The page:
Ventisquero Carmenere-Syrah Vertice 2011 750ml
SKU 776385
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Ventisquero Carmenere-Syrah Vertice Red Blend 2011

Valle Central - Chile

Professional Wine Reviews for Ventisquero Carmenere-Syrah Vertice Red Blend 2011

Rated 93 by Stephen Tanzer
Opaque ruby. Expansive, smoke-tinged aromas of black and blue fruits, violet and cracked pepper. Smooth and open-knit, offering sweet boysenberry and cherry compote flavors that stretch out and gain spiciness with air. Shows very good energy and lift on the finish, which is framed by smooth, even, late-arriving tannins. This suave wine, which like the Enclave is made with the consulting help of Australian winemaking icon John Duval, is already approachable but I'd hold off on opening mine for another five years or so.
Rated 92 by Decanter
Aromas of dried mushrooms, blueberries and spices. Full, round and velvety tannins plus a flavorful finish. From grapes grown in Apalta, Colchagua's grand cru. A blend of carmenere and syrah. A little tight now but plenty of fruit. Decant before serving. (Suckling)
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2011 2009 2008
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93 Stephen Tanzer
92 Decanter

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Additional Information on Ventisquero Carmenere-Syrah Vertice Red Blend 2011

Winery Ventisquero

Vintage: 2011

The year 2011 was an interesting year for many northern and central European countries, as the weather was more than unpredictable in the spring and summer. However, in most countries, the climatic conditions thankfully settled down in the late summer and fall. The result of this slightly difficult year of weather in France was a set of surprisingly small yields, but overall, these yields were of a higher quality than those harvested in certain previous years. A fantastic set of wines was also made in Italy and Spain, and the Rioja wines - when released - are set to be very good indeed. Austria also had superb year in 2011, with almost fifty percent more grapes being grown and used for their distinctive Gruner Veltliner wines than in the year before. Possibly the European country which had the finest 2011, though, was Portugal, with wineries in the Douro region claiming this year to be one of the best in decades for the production of Port wine, and the bright, young Vinho Verdes wines. In the New World, the Pacific Northwest saw some of the best weather of 2011, and Washington State and Oregon reportedly had a highly successful year, especially for the cultivation of high quality red wine grapes. Chile and Argentina had a relatively cool year, which certainly helped retain the character of many of their key grape varietals, and should make for some exciting drinking. South Africa had especially good weather for their white wine grape varietals, particularly Chardonnay and Sauvignon Blanc, and many South African wineries are reporting 2011 as one of their best years in recent memory.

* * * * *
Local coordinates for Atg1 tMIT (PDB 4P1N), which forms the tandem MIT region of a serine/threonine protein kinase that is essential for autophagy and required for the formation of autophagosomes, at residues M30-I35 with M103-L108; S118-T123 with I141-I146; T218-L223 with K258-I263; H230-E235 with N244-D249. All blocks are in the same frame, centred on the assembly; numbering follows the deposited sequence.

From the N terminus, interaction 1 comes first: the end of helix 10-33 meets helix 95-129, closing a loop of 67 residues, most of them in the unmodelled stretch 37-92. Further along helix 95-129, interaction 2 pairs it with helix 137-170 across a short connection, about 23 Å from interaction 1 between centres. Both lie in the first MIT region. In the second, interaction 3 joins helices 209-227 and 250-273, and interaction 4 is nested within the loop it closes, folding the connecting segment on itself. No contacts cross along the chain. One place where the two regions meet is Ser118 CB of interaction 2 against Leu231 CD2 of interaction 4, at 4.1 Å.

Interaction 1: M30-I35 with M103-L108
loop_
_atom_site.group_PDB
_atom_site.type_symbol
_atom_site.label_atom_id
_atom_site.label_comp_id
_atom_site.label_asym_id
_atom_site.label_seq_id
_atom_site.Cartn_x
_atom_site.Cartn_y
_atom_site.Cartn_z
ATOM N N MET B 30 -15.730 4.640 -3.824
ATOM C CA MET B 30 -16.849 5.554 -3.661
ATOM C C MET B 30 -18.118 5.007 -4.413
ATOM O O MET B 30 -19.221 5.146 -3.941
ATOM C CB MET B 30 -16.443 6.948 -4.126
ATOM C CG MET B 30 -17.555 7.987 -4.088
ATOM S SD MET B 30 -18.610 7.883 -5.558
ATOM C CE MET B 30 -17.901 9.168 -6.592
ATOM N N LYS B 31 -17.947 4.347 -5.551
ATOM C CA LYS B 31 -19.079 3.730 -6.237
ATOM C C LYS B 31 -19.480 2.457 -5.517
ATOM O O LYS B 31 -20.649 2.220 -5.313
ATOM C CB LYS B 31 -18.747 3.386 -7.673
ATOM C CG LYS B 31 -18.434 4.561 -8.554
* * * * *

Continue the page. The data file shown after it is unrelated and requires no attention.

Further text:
Region: Valle Central

The Valle Central in Chile has long since been one of South America's most productive and prodigious wine regions, with millions of bottles leaving the wineries of the region each year. The climate of Valle Central is hugely varied, thanks to the many micro-climates caused by the geological features of the region. As such, a relatively wide range of grape varietals thrive there, depending on the location. Cabernet Sauvignon and Merlot do very well in the warmer, more humid areas, whilst white grapes such as Chardonnay, Sauvignon Blanc and Carmenere can be found at higher altitudes. The region itself has been producing wines for an astonishingly long time; since the 16th century, vines have been cultivated in the Maipo Valley and close to the capital, Santiago, and the wine industry of Valle Central is now stronger than ever.

Country: Chile

When considering the rich and fertile central valleys of Chile, where we find most of the oldest, grandest and established wineries, it is difficult to imagine a more suited landscape for vineyard cultivation and wine production. Mineral rich soils, eight months of sunshine per year, oceanic winds and clear water running down the mountainsides – it is little wonder that the imported Old World grapes do so well here. Chile is renowned world-wide for producing highly drinkable wines, packed full of fruit-forward character and enjoyed young and fresh, as well as being home to more complex wines reminiscent of many Old World varieties. Whilst the Cabernet Sauvignon is widely regarded as being Chile's 'flagship' grape varietal, equally fine produce comes from Chardonnay grapes (indeed, the Sol de Sol Chardonnays are widely agreed to be amongst the New World's finest white wines) the plummy Merlot and silky, intense Pinot Noir.